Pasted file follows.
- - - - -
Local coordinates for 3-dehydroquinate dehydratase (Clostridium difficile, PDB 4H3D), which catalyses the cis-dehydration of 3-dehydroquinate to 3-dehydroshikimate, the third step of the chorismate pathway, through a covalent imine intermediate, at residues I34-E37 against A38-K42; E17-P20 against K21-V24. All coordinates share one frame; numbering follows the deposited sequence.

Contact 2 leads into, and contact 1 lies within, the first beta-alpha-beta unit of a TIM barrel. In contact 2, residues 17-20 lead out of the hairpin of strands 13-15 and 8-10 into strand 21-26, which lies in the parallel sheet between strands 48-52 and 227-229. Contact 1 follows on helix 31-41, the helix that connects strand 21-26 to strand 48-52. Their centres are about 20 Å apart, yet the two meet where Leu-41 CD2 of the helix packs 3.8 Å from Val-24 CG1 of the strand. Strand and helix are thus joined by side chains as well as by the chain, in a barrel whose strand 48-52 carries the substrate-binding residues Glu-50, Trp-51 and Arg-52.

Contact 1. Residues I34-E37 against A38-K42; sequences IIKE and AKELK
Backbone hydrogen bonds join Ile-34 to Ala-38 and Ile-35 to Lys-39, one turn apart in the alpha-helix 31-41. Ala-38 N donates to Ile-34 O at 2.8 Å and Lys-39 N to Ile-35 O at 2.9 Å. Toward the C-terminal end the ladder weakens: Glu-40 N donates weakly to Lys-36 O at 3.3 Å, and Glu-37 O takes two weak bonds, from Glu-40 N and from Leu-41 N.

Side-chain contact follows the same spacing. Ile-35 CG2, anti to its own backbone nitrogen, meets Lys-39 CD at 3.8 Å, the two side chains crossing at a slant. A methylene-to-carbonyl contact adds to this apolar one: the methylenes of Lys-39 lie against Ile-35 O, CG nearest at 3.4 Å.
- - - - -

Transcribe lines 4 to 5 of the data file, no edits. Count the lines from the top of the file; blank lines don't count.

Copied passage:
Backbone hydrogen bonds join Ile-34 to Ala-38 and Ile-35 to Lys-39, one turn apart in the alpha-helix 31-41. Ala-38 N donates to Ile-34 O at 2.8 Å and Lys-39 N to Ile-35 O at 2.9 Å. Toward the C-terminal end the ladder weakens: Glu-40 N donates weakly to Lys-36 O at 3.3 Å, and Glu-37 O takes two weak bonds, from Glu-40 N and from Leu-41 N.

Side-chain contact follows the same spacing. Ile-35 CG2, anti to its own backbone nitrogen, meets Lys-39 CD at 3.8 Å, the two side chains crossing at a slant. A methylene-to-carbonyl contact adds to this apolar one: the methylenes of Lys-39 lie against Ile-35 O, CG nearest at 3.4 Å.